"If we stay does that mean eventually adopting the Euro?"
Both the UK and Denmark secured an opt-out clause from the single currency during the signing of the Maastricht Treaty in 1992. The clause is legally binding, meaning the UK would have to agree to revoke it before the process of adopting the Euro could take place. This puts the decision entirely in Britain’s hands, regardless of the referendum result.
Since 1992 successive governments have committed to remaining out of the Euro and numerous polls have repeatedly shown that the British people are against it. In fact, 5 economic convergence criteria must be met before any country can join the Euro, of which the UK met just two at the last review in 2014, meaning that in an official sense we could not join the Euro right now even if we wanted to.
On the other hand, the EU has an increasing tradition of bending the rules, and would likely do so if the UK ever did intended to adopt the currency. The Euro crisis has revealed many of the drawbacks of the single currency, and whilst it seems as if this would lead to a revaluation of the EU project as a whole, it is more likely that deeper economic and political union will be encouraged as a solution. It is not in the Eurozone’s or the EU’s interests to have members that are not part of the single currency. In this sense the Eurozone wants all the strong economies it can get, and may encourage the UK to join the Euro in the future. Sweden is expected to join as soon as the convergence criteria are met. Certainly, new members to the EU are legally obliged to join the Euro as soon as possible, and it is extremely unlikely that any new opt-outs will occur.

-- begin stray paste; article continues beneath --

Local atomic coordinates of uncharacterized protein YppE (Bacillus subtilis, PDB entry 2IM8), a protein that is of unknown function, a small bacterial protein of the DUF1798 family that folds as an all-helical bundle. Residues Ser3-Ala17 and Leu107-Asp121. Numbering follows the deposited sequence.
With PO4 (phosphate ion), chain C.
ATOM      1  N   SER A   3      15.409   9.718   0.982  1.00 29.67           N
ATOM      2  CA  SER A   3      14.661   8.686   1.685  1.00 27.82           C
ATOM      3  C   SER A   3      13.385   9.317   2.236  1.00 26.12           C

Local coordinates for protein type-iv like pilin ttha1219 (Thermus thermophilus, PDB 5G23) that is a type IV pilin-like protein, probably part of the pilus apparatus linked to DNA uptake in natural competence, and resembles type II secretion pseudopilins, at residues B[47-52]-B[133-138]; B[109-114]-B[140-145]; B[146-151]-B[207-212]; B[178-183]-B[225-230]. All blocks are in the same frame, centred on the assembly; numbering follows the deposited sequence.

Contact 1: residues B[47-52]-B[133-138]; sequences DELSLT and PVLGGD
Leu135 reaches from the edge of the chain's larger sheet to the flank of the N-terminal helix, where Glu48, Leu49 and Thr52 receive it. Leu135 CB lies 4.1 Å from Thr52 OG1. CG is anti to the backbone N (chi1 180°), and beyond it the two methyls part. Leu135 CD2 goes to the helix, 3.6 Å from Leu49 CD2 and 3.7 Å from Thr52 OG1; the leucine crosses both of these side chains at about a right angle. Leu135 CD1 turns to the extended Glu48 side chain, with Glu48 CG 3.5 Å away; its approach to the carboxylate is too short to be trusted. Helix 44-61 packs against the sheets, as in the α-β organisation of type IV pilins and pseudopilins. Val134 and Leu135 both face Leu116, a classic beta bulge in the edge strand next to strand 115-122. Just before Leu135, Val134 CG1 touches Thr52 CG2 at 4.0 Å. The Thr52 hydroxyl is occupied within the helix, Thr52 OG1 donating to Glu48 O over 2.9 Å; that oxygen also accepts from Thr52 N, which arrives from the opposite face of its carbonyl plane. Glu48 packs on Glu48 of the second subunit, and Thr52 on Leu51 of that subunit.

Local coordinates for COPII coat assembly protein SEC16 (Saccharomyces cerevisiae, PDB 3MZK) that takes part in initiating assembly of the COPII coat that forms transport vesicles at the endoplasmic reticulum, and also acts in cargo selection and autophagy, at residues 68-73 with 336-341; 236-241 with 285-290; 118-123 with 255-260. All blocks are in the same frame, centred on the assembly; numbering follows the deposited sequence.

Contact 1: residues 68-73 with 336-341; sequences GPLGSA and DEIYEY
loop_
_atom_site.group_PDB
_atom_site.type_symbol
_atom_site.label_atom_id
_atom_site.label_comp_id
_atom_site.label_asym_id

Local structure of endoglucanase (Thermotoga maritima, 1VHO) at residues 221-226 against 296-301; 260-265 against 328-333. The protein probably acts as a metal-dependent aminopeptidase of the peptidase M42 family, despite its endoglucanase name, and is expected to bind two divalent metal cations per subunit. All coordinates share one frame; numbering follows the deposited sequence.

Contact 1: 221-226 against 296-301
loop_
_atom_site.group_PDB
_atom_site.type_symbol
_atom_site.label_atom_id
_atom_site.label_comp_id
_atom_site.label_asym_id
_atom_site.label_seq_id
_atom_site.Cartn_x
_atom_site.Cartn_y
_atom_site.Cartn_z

A vote to remain is by no means a vote for the UK to join the Euro, and whilst we cannot be certain, it is very unlikely that this would happen. If we vote to remain in the EU and there is a future movement for the UK to join the Euro, it would likely be ignited within Europe rather than domestically and would surely be met with reluctance from a UK which is trying to battle further EU integration even now. If such a movement did rear its head, and if current sentiment continues, it would stand as much chance of sparking another referendum on EU membership as one on adoption of the Euro.